Appellant argues that Target breached its duty of care because it was aware of customer complaints regarding the substandard quality of the bicycle. See Minn. Horse & Hunt Club v. Sunridge Farms, Inc. (In re Shigellosis Litig.), 647 N.W.2d 1, 9 (Minn. App. 2002) (“[A] seller may also be liable in negligence for failure to discover a product defect if the seller knows, or has reason to know, that the product is dangerous.”), review denied (Minn. Aug. 20, 2002). As Target argues and the district court concluded, however, poor customer reviews do not amount to a showing that Target knew the product was dangerous. Because appellant advanced no evidence to reasonably permit the inference that Target knew that the bicycle was dangerous, the district court did not err by granting Target’s summary-judgment motion on appellant’s negligence claim.
Appellant argues that IMPACT breached its duty of care because Beachell, as the one who likely assembled the bicycle appellant crashed, admitted that he knew that the bicycle was of poor quality and failed to bring this to the attention of his superiors. But, as the district court concluded, Beachell also testified that he did not believe that the fenders were so inherently dangerous so as to render the bicycle defective. Moreover, there is no evidence of improper assembly in this case; Green asserted that the fender was fastened too low, but did not allege that the fender was fastened out of accordance with the general assembly protocols issued by the manufacturer. Accordingly, the district court did not err by granting IMPACT’s summary-judgment motion on appellant’s negligence claim.
Appellant next challenges the district court’s grant of summary judgment on his strict-liability claims. Because the district court’s grant of summary judgment occurred after the court excluded all evidence pertaining to the bicycle appellant crashed as a sanction for spoliation, we first assess whether the sanction was appropriate.
Spoliation is the destruction of relevant evidence by a party or a party’s agents. Hoffman v. Ford Motor Co., 587 N.W.2d 66, 71 (Minn. App. 1998). Spoliation encompasses the destruction of evidence through inadvertence or negligence, and may also include the destruction of evidence by a non-party under certain circumstances. Himes v. Woodings-Verona Tool Works, Inc., 565 N.W.2d 469, 470-71 (Minn. App. 1997), review denied (Minn. Aug. 26, 1997). A district court may sanction a party who destroys evidence if that party gains an evidentiary advantage due to its failure to present evidence after having had the opportunity to examine it. Id. The appropriate sanction for spoliation is determined by the prejudice to the opposing party in light of the nature of the evidence lost in the context of the claims asserted as well as the potential for remediation of the prejudice. Patton v. Newmar Corp., 538 N.W.2d 116, 119 (Minn. 1995). Excluding evidence is a permissible sanction for spoliation. Id. On review, we consider whether the district court “is authorized to impose a sanction for spoliation of evidence and, if so, whether it abused its discretion by imposing such a sanction.” Id. at 118. This court may reverse a district court’s spoliation sanction “only when it is clear that no reasonable person would agree [with] the [district] court’s assessment of what sanctions are appropriate.” Himes, 565 N.W.2d at 470 (quotation omitted).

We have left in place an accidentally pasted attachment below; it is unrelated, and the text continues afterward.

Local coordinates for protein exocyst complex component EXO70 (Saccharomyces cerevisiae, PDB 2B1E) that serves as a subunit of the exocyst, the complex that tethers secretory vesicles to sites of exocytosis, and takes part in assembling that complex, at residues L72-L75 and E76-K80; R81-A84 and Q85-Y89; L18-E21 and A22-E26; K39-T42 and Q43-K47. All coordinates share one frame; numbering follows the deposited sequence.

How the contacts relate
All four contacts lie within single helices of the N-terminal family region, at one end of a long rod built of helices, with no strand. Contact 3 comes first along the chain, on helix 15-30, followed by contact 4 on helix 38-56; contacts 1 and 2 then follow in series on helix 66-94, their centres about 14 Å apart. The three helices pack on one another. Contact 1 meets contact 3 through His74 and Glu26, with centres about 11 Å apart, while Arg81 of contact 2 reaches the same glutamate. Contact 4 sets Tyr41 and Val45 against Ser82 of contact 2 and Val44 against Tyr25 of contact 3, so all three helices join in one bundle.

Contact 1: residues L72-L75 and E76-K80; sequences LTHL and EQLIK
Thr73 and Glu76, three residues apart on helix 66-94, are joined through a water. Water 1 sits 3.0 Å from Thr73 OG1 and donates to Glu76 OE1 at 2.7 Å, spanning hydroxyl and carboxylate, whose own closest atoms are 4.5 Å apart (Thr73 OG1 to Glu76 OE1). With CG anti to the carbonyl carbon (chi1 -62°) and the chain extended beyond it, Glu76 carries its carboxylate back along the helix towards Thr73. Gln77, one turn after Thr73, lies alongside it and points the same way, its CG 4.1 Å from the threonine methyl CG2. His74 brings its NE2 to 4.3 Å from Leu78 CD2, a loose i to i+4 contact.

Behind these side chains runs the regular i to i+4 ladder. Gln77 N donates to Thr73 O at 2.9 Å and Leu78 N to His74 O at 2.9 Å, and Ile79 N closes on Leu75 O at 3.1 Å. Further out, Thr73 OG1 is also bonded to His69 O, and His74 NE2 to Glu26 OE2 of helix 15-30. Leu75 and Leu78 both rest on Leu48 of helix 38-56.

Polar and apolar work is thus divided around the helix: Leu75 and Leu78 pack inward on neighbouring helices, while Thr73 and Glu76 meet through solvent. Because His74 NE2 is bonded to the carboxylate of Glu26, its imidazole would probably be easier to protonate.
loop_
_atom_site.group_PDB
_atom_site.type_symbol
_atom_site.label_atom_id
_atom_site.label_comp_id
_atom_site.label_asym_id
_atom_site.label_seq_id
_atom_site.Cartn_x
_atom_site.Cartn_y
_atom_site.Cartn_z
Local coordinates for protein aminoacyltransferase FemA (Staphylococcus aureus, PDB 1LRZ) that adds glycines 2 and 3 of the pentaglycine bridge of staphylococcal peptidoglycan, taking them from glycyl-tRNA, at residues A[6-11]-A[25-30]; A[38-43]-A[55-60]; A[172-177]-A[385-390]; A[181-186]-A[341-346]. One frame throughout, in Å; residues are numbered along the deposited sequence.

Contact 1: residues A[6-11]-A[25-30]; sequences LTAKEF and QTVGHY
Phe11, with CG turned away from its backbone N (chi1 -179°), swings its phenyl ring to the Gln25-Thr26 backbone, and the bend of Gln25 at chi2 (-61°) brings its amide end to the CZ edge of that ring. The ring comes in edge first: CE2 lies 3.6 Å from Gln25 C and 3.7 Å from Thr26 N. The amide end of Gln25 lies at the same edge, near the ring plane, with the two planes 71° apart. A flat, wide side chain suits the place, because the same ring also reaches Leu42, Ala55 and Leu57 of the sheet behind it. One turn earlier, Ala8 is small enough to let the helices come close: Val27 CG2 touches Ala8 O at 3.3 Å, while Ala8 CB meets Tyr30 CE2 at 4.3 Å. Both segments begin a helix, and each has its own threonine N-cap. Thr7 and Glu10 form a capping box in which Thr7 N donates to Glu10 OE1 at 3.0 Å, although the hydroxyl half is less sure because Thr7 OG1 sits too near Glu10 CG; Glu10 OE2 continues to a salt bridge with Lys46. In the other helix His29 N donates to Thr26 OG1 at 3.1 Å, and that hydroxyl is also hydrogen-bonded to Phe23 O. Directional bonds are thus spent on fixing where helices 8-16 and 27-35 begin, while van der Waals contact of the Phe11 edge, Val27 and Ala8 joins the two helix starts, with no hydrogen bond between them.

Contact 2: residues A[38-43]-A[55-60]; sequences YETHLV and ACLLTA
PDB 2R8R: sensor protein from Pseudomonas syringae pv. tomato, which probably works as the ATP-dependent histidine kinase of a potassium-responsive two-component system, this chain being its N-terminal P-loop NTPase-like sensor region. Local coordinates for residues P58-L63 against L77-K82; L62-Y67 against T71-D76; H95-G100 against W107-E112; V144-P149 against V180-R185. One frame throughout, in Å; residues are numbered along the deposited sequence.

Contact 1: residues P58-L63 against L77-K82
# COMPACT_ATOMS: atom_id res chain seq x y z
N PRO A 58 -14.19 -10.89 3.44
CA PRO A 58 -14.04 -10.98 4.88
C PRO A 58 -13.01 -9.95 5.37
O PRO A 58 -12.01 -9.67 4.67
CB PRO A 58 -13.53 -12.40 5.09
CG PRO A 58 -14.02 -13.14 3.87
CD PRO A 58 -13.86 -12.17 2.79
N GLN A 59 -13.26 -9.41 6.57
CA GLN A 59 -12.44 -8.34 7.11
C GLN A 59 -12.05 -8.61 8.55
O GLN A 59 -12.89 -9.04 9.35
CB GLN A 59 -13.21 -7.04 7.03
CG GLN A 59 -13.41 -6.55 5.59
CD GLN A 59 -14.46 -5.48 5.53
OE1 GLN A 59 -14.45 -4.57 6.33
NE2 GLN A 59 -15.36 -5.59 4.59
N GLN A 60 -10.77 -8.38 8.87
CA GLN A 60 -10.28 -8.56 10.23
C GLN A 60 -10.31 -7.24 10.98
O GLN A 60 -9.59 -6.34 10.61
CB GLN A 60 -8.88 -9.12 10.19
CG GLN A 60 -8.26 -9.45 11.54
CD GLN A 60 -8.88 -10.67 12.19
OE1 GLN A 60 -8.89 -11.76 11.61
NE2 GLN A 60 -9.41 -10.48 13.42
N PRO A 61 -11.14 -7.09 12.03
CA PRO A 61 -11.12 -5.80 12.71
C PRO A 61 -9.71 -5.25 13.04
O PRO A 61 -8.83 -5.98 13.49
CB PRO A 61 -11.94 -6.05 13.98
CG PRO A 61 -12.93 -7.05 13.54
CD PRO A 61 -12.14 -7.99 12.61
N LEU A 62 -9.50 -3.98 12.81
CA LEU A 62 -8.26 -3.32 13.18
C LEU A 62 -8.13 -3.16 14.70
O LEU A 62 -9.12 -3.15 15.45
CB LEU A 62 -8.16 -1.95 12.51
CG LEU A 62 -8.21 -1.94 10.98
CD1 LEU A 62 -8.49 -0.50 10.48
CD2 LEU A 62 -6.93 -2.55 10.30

Appellant argues that the district court abused its discretion by issuing a spoliation sanction because appellant never had physical control of the bicycle: appellant was unconscious and likely comatose the instant the accident occurred; the bicycle was collected by Officer Anderson, who determined that it was necessary to retain only the front wheel and fender as evidence of the accident; and the remainder of the bicycle and the motor were returned to DeGrado, who discarded the frame remains and sold the motor. Because he never actually possessed control of the bicycle after the accident or during the time leading up to litigation, appellant asserts that it is fundamentally unfair to punish him for the failure of Officer Anderson and DeGrado to retain evidence for a case that they were not parties to.